Wednesday, 6 May 2015

What Democracy Looks Like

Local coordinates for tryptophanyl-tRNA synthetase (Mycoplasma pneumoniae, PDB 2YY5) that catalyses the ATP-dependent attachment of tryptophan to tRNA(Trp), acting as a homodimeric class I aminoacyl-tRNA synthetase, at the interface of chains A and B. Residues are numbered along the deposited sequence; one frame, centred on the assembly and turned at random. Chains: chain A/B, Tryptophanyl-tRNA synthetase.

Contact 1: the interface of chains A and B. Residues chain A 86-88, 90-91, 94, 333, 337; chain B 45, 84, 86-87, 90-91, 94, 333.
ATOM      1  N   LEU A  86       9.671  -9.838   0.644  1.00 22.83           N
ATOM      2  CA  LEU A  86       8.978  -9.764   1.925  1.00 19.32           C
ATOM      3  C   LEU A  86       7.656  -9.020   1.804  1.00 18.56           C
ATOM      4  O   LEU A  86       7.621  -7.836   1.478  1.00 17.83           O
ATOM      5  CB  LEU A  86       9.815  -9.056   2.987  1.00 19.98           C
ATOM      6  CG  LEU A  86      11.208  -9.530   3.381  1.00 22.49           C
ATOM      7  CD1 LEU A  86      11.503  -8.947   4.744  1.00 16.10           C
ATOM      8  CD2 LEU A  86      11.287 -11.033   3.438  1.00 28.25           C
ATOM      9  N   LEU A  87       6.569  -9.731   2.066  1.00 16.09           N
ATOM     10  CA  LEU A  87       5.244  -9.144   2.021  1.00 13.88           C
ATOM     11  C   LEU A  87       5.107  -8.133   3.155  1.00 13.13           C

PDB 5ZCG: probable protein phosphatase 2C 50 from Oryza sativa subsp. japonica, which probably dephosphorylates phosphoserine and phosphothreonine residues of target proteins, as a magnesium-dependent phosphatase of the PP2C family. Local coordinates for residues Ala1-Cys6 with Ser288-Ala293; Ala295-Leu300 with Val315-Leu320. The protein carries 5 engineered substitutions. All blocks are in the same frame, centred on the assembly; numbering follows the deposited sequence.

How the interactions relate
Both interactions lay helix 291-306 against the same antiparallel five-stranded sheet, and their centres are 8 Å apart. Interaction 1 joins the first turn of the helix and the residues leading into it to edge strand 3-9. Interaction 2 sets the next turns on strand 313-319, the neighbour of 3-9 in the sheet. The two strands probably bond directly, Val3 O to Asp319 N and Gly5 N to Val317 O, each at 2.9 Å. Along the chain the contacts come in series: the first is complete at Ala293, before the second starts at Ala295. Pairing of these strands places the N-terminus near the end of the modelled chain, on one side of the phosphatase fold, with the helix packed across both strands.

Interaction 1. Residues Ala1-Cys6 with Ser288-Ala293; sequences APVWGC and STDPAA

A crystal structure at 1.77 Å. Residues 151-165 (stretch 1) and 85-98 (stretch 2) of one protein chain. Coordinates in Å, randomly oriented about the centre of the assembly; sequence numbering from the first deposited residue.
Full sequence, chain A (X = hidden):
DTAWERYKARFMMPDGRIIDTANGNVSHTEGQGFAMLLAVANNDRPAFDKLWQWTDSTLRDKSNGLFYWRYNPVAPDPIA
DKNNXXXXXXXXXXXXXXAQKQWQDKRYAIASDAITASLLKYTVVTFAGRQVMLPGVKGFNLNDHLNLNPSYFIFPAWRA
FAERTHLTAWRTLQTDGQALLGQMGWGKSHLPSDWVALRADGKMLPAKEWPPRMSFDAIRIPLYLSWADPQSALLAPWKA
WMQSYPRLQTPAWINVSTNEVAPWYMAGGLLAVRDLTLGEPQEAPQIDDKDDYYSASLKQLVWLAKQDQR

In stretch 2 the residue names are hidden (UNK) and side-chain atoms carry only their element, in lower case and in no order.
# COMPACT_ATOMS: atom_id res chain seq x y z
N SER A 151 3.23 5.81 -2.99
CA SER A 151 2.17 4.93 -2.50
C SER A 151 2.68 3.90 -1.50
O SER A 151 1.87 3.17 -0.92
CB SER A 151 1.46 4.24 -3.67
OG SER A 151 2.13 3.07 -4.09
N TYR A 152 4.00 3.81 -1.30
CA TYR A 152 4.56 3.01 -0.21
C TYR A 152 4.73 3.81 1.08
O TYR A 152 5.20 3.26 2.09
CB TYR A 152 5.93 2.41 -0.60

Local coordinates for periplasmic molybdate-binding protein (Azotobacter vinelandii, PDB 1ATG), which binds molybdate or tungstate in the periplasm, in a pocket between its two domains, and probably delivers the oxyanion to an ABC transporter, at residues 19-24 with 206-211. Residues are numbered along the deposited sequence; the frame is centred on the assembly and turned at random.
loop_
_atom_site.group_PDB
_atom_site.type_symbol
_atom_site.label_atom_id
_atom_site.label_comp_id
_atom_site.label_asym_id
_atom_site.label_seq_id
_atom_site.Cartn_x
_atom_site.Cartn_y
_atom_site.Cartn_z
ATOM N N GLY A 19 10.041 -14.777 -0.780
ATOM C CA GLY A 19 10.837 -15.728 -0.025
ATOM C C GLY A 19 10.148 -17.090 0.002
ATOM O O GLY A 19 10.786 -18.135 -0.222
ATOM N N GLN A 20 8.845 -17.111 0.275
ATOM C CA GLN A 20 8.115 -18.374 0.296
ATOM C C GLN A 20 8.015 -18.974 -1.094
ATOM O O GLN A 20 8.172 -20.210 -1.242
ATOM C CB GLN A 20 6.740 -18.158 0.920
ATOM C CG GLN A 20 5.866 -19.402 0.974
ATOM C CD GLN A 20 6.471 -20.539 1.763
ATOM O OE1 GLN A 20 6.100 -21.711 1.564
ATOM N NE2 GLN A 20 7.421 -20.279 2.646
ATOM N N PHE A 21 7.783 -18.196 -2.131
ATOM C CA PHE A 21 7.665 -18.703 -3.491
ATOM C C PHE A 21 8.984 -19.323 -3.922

Ambrose Bierce, the 19th century American journalist, short story writer, fabulist, and wit, said that politics is ‘a strife of interests masquerading as a contest of principles. The conduct of public affairs for private advantage.’ This is the 'Politics' that you take up as a profession, with its Privy Councillors (yes it did start in the toilet) and, pardon the pun, Standing Orders; the Westminster 'Palace' full of Right Honourables who barrack and ridicule each other, then go off to have cosy lunches together. I remember being on a trade union rally 30 years ago in Hyde Park when one of the speakers called on us to march on Parliament. Someone grabbed the mike and said he wouldn't join it because he didn't believe in disturbing the dead. At one of the massive demonstrations against the Iraq war I was in Parliament Square as a young woman pointed at the people sitting on the grass as she shouted, 'This is what democracy looks like,' then her arm extended in the direction of Parliament. 'That's not what democracy looks like.' But I leave the last word to Milliband. “Of political parties claiming socialism to be their aim, the Labour Party has always been one of the most dogmatic – not about socialism, but about the parliamentary system. Empirical and flexible about all else, its leaders have always made devotion to that system their fixed point of reference and the conditioning factor of their political behaviour. This is not simply to say that the Labour Party has never been a party of revolution ... It is rather that the leaders of the Labour Party have always rejected any kind of political action which fell, or which appeared to them to fall, outside the framework and conventions of the parliamentary system.” Which Milliband wrote this? Ed, Dave? … no Marxist father Ralph. Have you ordered your copy of 'Left Field' yet? Publication has now been set for early 2016.

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